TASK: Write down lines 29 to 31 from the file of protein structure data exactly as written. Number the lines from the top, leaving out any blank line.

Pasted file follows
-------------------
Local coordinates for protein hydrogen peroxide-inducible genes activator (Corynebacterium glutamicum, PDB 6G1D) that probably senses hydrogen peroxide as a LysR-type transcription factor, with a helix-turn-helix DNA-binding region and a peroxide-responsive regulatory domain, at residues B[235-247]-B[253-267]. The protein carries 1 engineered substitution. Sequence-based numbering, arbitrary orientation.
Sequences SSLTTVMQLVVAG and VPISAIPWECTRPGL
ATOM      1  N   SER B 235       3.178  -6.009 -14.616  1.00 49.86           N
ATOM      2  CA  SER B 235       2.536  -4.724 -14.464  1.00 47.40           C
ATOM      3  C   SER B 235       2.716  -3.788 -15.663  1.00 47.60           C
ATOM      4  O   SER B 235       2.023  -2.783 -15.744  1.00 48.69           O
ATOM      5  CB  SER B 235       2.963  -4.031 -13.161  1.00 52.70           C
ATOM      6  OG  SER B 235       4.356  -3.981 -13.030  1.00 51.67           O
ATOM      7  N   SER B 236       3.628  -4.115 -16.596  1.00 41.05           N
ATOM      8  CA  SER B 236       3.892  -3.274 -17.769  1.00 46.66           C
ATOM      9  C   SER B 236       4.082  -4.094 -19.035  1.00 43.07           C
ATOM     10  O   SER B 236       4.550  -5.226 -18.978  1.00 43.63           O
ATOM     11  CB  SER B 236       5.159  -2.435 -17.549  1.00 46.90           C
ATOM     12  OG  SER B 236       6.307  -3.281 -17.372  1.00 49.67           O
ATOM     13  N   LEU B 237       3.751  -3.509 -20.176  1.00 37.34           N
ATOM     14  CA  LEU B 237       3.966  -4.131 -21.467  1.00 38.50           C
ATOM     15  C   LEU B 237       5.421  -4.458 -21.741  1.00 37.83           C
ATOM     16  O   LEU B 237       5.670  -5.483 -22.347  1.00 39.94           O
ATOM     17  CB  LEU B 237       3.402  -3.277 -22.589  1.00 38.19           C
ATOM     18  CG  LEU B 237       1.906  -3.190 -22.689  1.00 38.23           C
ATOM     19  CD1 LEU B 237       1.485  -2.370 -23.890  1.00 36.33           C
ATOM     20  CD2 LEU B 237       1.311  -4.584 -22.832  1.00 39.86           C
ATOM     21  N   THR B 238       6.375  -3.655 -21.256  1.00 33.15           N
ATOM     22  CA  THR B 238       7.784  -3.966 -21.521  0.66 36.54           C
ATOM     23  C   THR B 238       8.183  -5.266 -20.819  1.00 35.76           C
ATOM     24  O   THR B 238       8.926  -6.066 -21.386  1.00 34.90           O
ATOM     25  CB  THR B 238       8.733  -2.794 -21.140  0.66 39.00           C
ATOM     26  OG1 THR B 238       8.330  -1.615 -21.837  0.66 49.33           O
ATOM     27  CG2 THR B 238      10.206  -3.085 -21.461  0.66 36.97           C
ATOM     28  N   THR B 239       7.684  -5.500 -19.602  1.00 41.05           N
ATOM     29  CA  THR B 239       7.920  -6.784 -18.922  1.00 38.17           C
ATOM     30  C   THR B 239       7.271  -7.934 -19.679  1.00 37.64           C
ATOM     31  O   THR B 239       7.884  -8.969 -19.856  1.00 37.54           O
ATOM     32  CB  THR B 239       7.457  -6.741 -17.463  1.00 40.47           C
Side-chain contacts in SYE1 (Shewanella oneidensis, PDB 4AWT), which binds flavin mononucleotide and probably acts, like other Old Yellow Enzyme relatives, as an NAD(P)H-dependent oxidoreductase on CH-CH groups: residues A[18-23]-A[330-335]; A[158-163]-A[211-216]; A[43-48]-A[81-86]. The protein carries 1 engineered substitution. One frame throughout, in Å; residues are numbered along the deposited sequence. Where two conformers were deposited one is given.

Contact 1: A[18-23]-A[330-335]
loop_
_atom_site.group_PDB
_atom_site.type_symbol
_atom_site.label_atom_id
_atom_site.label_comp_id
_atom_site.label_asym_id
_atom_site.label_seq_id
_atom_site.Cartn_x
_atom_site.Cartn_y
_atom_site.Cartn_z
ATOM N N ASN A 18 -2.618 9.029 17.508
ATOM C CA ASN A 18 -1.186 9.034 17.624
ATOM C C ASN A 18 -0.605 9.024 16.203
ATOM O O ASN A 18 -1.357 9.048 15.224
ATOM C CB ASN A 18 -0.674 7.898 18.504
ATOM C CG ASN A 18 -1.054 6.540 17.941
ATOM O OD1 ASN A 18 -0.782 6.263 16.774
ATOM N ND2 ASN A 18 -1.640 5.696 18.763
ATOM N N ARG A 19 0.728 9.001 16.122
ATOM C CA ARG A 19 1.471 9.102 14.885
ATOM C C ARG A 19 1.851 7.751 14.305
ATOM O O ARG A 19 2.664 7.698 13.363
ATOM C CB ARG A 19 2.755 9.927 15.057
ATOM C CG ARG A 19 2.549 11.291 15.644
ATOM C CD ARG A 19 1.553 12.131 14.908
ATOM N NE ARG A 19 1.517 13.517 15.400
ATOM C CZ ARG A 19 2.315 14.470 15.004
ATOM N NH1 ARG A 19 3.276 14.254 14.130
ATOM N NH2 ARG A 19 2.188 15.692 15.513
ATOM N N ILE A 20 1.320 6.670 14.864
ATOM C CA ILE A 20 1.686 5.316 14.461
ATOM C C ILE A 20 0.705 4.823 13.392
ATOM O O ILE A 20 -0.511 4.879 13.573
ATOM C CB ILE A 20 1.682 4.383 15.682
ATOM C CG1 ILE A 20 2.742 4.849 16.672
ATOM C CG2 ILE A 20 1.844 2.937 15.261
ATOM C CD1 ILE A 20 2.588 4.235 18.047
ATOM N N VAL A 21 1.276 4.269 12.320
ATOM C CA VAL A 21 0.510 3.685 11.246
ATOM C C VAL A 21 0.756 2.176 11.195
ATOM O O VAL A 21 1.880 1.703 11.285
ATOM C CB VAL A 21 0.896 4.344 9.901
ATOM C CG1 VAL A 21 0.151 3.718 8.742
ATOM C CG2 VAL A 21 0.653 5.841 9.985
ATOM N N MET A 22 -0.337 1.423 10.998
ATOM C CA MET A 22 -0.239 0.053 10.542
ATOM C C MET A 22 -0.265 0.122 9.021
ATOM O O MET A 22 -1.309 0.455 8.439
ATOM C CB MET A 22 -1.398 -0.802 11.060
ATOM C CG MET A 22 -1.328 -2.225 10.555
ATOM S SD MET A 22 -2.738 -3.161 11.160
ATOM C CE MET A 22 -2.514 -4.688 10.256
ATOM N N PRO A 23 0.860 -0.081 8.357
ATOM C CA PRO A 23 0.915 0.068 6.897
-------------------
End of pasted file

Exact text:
ATOM     27  CG2 THR B 238      10.206  -3.085 -21.461  0.66 36.97           C
ATOM     28  N   THR B 239       7.684  -5.500 -19.602  1.00 41.05           N
ATOM     29  CA  THR B 239       7.920  -6.784 -18.922  1.00 38.17           C